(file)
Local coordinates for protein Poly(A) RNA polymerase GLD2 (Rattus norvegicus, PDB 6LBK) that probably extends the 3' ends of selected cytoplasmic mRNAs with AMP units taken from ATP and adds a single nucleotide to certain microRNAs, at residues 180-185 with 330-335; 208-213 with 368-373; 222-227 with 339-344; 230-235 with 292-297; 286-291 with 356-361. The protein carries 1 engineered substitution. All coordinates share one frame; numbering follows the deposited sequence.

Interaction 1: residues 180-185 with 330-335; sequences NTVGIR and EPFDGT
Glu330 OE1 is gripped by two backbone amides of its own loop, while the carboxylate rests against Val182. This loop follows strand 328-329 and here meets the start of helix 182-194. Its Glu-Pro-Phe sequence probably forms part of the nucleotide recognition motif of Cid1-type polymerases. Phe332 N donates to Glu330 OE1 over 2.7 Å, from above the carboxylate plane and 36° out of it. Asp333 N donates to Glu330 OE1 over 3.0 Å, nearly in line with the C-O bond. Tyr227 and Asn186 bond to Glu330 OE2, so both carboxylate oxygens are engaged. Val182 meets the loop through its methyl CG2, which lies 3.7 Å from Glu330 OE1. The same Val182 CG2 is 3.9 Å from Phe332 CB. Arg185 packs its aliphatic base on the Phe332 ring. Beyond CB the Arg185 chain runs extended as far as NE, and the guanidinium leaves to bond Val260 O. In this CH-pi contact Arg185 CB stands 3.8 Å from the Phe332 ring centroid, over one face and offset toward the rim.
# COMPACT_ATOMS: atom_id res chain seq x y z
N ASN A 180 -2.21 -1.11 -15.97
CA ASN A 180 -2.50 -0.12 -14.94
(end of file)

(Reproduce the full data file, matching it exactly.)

Local coordinates for protein Poly(A) RNA polymerase GLD2 (Rattus norvegicus, PDB 6LBK) that probably extends the 3' ends of selected cytoplasmic mRNAs with AMP units taken from ATP and adds a single nucleotide to certain microRNAs, at residues 180-185 with 330-335; 208-213 with 368-373; 222-227 with 339-344; 230-235 with 292-297; 286-291 with 356-361. The protein carries 1 engineered substitution. All coordinates share one frame; numbering follows the deposited sequence.

Interaction 1: residues 180-185 with 330-335; sequences NTVGIR and EPFDGT
Glu330 OE1 is gripped by two backbone amides of its own loop, while the carboxylate rests against Val182. This loop follows strand 328-329 and here meets the start of helix 182-194. Its Glu-Pro-Phe sequence probably forms part of the nucleotide recognition motif of Cid1-type polymerases. Phe332 N donates to Glu330 OE1 over 2.7 Å, from above the carboxylate plane and 36° out of it. Asp333 N donates to Glu330 OE1 over 3.0 Å, nearly in line with the C-O bond. Tyr227 and Asn186 bond to Glu330 OE2, so both carboxylate oxygens are engaged. Val182 meets the loop through its methyl CG2, which lies 3.7 Å from Glu330 OE1. The same Val182 CG2 is 3.9 Å from Phe332 CB. Arg185 packs its aliphatic base on the Phe332 ring. Beyond CB the Arg185 chain runs extended as far as NE, and the guanidinium leaves to bond Val260 O. In this CH-pi contact Arg185 CB stands 3.8 Å from the Phe332 ring centroid, over one face and offset toward the rim.
# COMPACT_ATOMS: atom_id res chain seq x y z
N ASN A 180 -2.21 -1.11 -15.97
CA ASN A 180 -2.50 -0.12 -14.94